When Danesh Irani wrote the song I am Bawa and I know it (a spoof on the song I’m Sexy and I Know It) a few years ago, he was merely trying to fight boredom and have some fun. It was an added bonus when the song became a hit on You Tube. And now, a year later Meherzad Patel, the acclaimed writer of the popular play Class Act has written a play using Irani’s song title and even got the multi-talented Parsi to act in the lead role!
“After the success of Class Act, I wanted to focus on something that is enjoyable but also spreads a deeper message without actually making it sound like a lecture on politics,” says Patel.
The play involves a Parsi couple (Dinyar Tirandaz and Shahnaz Jehani who are selling their flat in Cusrow Baug and migrating to Canada. Their only concern is their son Keki, who doesn’t want to go with them. The problem lies in the fact that Keki has to get married within 30 days to acquire the flat. All hell breaks loose when Keki decides to get married to a guy instead of a girl.
Describing his experience of directing the play Patel says, “The Parsi community is not one that is growing in India. Therefore, they have a set of rules and regulations that are set by the Parsi Panchayat and have to be followed. Anyone who doesn’t is no longer considered a part of the community. I wanted to focus on the subjects that are frowned upon universally in all communities including ours.”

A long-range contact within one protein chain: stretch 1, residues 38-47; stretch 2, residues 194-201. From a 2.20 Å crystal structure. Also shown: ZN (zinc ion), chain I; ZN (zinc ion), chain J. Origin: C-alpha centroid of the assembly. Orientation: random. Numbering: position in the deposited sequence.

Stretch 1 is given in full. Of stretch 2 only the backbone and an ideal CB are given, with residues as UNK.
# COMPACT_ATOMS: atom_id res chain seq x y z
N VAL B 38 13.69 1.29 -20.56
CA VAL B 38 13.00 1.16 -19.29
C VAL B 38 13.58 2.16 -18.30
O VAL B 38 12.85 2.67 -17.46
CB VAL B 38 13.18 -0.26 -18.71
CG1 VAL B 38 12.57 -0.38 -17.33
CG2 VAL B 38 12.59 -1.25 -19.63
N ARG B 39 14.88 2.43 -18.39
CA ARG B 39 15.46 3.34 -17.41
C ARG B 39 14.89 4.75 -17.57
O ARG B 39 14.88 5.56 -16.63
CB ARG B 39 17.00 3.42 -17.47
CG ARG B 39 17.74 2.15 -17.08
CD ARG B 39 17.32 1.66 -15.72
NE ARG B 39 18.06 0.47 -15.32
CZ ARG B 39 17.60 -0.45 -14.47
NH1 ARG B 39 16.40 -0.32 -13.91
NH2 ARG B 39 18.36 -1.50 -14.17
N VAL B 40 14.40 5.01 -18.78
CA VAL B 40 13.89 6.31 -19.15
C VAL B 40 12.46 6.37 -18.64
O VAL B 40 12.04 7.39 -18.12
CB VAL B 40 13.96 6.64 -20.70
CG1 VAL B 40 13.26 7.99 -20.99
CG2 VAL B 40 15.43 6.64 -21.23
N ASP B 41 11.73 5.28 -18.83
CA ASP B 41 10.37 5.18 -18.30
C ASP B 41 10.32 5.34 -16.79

But writing on sensitive topics such as homosexuality and religion is not an easy task, especially if it addresses a large audience.
“It was challenging but then again, it addresses a taboo topic in a fun and witty manner. I don’t want it to be understood or enjoyed by only a small set of people. I want my play to be enjoyed by everyone, including the non-Parsis.”
Patel who has roped in experienced actors like Danesh Khambata, Dinyar Tirandaz, Roshan Tirandaz, Afshad Kelawala, Shahnaz Jehani, Parinaz Jal, Pheroza Modi, and many others for the play, is making sure the group rehearses every evening. “You can’t make a living by only doing plays. Most of my actors have regular day jobs and come to rehearse in the evening. I am very thankful to them for sparing time for this,” he says.
Though the play involves slapstick comedy, Patel is positive about the reception of the play. “I think the audience has matured over the years and has become much more accepting. I hope my play works because it’s not something that is only restricted to a particular community, it is about time that the people wake up and think beyond the realms of culture and caste,” he signs off.
When: March 21, 7.30 pm
Where: Tata Theatre, NCPA,